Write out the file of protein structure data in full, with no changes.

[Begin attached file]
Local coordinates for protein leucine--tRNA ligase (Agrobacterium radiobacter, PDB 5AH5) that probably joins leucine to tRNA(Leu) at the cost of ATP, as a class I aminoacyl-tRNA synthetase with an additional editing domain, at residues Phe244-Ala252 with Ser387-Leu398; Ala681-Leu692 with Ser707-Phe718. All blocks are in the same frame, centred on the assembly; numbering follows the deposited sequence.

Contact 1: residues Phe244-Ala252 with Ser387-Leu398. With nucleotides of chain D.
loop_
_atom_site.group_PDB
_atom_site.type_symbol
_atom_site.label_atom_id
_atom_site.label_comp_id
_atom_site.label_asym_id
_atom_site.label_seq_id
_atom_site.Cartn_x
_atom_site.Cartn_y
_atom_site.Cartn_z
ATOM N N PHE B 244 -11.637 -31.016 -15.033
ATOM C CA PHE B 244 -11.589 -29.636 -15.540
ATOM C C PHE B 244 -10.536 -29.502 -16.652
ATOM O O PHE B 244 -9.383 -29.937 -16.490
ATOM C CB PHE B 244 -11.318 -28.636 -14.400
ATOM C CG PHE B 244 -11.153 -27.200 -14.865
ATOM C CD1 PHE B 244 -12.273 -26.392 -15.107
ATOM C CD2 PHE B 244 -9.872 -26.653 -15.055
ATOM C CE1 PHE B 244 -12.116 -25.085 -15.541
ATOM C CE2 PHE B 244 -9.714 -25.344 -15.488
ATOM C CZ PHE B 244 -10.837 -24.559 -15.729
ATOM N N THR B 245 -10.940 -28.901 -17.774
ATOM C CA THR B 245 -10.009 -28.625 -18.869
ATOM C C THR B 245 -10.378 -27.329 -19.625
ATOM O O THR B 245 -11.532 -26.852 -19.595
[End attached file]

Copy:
Local coordinates for protein leucine--tRNA ligase (Agrobacterium radiobacter, PDB 5AH5) that probably joins leucine to tRNA(Leu) at the cost of ATP, as a class I aminoacyl-tRNA synthetase with an additional editing domain, at residues Phe244-Ala252 with Ser387-Leu398; Ala681-Leu692 with Ser707-Phe718. All blocks are in the same frame, centred on the assembly; numbering follows the deposited sequence.

Contact 1: residues Phe244-Ala252 with Ser387-Leu398. With nucleotides of chain D.
loop_
_atom_site.group_PDB
_atom_site.type_symbol
_atom_site.label_atom_id
_atom_site.label_comp_id
_atom_site.label_asym_id
_atom_site.label_seq_id
_atom_site.Cartn_x
_atom_site.Cartn_y
_atom_site.Cartn_z
ATOM N N PHE B 244 -11.637 -31.016 -15.033
ATOM C CA PHE B 244 -11.589 -29.636 -15.540
ATOM C C PHE B 244 -10.536 -29.502 -16.652
ATOM O O PHE B 244 -9.383 -29.937 -16.490
ATOM C CB PHE B 244 -11.318 -28.636 -14.400
ATOM C CG PHE B 244 -11.153 -27.200 -14.865
ATOM C CD1 PHE B 244 -12.273 -26.392 -15.107
ATOM C CD2 PHE B 244 -9.872 -26.653 -15.055
ATOM C CE1 PHE B 244 -12.116 -25.085 -15.541
ATOM C CE2 PHE B 244 -9.714 -25.344 -15.488
ATOM C CZ PHE B 244 -10.837 -24.559 -15.729
ATOM N N THR B 245 -10.940 -28.901 -17.774
ATOM C CA THR B 245 -10.009 -28.625 -18.869
ATOM C C THR B 245 -10.378 -27.329 -19.625
ATOM O O THR B 245 -11.532 -26.852 -19.595